Legislation that would require plastic packaging producers to create and pay for recycling programs will be reintroduced Thursday as part of an effort by Democratic lawmakers to stem the millions of tons of plastic dumped into the world’s oceans every year.
Backers of the bill by Sen. Jeff Merkley, D-Ore., and Rep. Alan Lowenthal, D-Calif., say they are hopeful for movement with Democrats now in control of the Senate and Merkley taking over as chairman of a key subcommittee. The bill did not get a committee vote in the previous Congress.
At a March 18 hearing on ecological threats from plastic pollution by the House Interior-Environment Appropriations Subcommittee, Chair Chellie Pingree said the tools for addressing plastic waste are available now.
“But unless we substantially increase the ambition and scale, the problem will only grow worse as pollution growth outpaces solutions,” the Maine Democrat added.
The Merkley-Lowenthal measure is expected to include a requirement that the companies that make plastic packaging also design and finance recycling programs, often referred to as an “extended producer responsibility” approach.
Nicole Collier, senior director of corporate affairs at Nestle, the largest food and beverage company in the world, said at the appropriations hearing that her company and a number of competitors support a producer-responsibility approach.
The company has set a target to make 100 percent of its packaging reusable or recyclable by 2025 and to reduce its use of new plastic by one-third in that time, she said.
“We realize that systemic change is needed to achieve our packaging goals and prevent recyclable materials from being sent to landfills and to increase the amount of recycled material that is collected and processed in the U.S. and made available for reuse,” Collier said.
The bill would also establish a national container deposit system, in which those selling sodas and other beverages would be required to include a refund price on every container.
Among other provisions: a ban on certain single-use products, minimum requirements for recycled content and a pause on new plastic production facilities.
Those making the plastic say the real problem is not with their products but waste management systems that allow discarded items into the environment.
They say they are open to improvements in waste management and more resources to accelerate the development of advanced recycling, but oppose government mandates aimed at curtailing production.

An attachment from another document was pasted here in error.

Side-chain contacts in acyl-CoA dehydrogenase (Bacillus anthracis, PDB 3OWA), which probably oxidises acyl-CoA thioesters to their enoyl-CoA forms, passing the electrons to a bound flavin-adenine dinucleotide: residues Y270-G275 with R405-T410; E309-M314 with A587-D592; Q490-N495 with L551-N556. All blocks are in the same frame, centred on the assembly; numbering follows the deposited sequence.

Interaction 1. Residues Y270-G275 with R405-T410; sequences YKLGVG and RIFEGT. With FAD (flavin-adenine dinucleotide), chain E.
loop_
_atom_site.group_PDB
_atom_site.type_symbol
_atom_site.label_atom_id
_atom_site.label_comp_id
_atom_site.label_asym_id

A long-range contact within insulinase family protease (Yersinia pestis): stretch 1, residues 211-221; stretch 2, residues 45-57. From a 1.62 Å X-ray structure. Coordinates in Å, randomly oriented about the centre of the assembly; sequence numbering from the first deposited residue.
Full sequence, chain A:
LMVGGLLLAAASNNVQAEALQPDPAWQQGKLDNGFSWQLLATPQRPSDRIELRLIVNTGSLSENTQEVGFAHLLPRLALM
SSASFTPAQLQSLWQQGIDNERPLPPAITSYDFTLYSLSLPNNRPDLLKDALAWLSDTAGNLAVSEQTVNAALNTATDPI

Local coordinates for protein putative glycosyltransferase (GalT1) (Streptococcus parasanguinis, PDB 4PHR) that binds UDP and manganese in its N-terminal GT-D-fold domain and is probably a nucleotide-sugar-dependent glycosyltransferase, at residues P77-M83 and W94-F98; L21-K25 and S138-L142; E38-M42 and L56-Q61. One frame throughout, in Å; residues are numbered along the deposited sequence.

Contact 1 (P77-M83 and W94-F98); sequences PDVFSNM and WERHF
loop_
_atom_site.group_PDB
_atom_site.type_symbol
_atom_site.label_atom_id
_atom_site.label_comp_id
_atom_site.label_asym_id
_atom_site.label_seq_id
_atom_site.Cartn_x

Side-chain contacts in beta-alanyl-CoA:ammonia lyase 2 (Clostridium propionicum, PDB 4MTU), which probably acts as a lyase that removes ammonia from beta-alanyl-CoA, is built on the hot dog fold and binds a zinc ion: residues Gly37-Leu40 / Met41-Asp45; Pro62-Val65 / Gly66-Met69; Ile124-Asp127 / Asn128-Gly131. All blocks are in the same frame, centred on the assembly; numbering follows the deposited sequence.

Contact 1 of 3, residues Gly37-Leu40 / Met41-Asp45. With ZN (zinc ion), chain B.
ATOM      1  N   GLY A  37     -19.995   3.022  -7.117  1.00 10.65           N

“Bans never work, innovation does,” Joshua Baca, vice president of the American Chemistry Council’s plastics division, said during a Tuesday press call with industry leaders criticizing the proposed legislation.
They said plastic in the environment is never acceptable but the legislation would hinder development of advanced recycling facilities.
They extolled the virtues of plastic to health and public safety during the ongoing pandemic, and in reducing food waste and making lighter products that help reduce greenhouse gas emissions.
Winnie Lau, senior manager for The Pew Charitable Trusts’ preventing ocean plastics project, testified at the hearing that the world has yet to get a handle on what is an ever-mounting problem.
Pew estimates that without action, the amount of annual plastic pollution is expected to triple by 2040, she said, and that will mean four times as much plastic in the ocean as there is today.
Only 15 percent of global plastic waste is recycled now.
One reason for that is the many different kinds of plastic in circulation have to be separated, which is expensive. The use of recycled plastic can cost more than making new or “virgin” plastic, which contributes to greenhouse gas emissions.
Lau said recycling needs to be part of any solution but won’t be enough to get the job done by itself.
The solution has to include eliminating avoidable plastic usage and moving to new containers that can be reused rather than discarded, she said.
“We simply will not be able to recycle our way out of this problem,” she said.
Yvette Arellano, founder and director of Fenceline Watch, a Houston-based environmental justice organization, said that’s why the legislation being introduced this week is important, particularly its pause on new plastic production facilities. Once plastic is created, it’s hard to eliminate, she said.
“If we can stop it at the source, that’s what’s going to be the most preventative,” Arellano said.